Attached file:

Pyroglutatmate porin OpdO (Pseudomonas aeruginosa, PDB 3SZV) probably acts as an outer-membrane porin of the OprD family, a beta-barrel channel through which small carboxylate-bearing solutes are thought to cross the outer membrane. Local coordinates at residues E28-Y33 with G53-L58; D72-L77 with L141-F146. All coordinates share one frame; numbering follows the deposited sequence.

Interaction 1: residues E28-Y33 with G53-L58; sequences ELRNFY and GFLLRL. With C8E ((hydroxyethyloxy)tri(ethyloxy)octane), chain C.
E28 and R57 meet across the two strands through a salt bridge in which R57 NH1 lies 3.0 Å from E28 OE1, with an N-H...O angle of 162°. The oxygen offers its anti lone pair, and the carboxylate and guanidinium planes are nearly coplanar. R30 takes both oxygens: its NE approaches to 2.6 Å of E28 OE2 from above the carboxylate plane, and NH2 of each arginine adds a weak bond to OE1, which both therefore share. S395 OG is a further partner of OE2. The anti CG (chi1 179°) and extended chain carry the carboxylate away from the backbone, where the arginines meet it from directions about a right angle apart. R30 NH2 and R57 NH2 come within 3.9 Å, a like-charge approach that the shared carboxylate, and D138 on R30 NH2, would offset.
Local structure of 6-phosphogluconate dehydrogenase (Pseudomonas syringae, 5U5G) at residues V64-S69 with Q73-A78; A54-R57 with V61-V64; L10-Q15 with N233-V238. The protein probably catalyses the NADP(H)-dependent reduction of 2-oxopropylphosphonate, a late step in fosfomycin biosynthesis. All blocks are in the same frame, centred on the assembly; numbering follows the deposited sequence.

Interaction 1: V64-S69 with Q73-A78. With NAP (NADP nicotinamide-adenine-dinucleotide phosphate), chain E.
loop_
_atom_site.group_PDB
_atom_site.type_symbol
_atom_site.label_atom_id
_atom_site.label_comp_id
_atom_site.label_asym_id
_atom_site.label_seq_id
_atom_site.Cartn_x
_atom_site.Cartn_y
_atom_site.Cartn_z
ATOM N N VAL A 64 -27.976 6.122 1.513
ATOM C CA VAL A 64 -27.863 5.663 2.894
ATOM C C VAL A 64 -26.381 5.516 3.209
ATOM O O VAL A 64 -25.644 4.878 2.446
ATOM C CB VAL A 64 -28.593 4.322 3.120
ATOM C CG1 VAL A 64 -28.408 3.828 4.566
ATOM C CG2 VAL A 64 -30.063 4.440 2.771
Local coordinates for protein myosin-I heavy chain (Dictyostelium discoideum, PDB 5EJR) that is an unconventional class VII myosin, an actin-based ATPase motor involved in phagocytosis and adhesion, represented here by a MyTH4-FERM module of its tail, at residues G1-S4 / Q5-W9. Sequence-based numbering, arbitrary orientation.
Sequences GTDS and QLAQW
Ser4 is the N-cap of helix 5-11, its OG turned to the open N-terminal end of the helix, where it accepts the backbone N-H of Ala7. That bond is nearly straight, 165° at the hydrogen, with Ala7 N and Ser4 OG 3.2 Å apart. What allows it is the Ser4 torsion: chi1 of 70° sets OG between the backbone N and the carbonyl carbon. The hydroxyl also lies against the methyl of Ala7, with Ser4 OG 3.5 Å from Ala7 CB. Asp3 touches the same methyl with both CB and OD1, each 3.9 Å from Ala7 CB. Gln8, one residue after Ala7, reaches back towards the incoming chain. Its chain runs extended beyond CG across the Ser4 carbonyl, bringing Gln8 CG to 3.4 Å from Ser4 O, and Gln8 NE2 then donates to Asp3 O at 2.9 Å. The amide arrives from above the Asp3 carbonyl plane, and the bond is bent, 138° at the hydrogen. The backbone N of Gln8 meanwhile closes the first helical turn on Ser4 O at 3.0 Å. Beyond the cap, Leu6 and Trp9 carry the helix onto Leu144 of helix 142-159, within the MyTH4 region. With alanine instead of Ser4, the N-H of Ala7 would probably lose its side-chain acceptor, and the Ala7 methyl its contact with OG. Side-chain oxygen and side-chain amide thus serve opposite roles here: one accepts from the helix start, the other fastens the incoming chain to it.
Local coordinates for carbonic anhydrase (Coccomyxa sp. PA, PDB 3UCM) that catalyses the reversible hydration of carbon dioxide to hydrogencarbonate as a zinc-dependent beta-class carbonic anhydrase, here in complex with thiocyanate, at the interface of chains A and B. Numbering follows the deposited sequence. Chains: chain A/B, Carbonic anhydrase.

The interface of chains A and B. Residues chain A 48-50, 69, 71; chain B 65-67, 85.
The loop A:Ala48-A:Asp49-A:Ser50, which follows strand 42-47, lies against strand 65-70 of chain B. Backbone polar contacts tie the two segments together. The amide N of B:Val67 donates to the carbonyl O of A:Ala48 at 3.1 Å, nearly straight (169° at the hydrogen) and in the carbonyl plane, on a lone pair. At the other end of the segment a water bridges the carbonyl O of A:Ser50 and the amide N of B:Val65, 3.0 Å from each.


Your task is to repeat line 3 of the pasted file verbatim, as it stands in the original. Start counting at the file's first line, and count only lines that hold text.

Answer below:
E28 and R57 meet across the two strands through a salt bridge in which R57 NH1 lies 3.0 Å from E28 OE1, with an N-H...O angle of 162°. The oxygen offers its anti lone pair, and the carboxylate and guanidinium planes are nearly coplanar. R30 takes both oxygens: its NE approaches to 2.6 Å of E28 OE2 from above the carboxylate plane, and NH2 of each arginine adds a weak bond to OE1, which both therefore share. S395 OG is a further partner of OE2. The anti CG (chi1 179°) and extended chain carry the carboxylate away from the backbone, where the arginines meet it from directions about a right angle apart. R30 NH2 and R57 NH2 come within 3.9 Å, a like-charge approach that the shared carboxylate, and D138 on R30 NH2, would offset.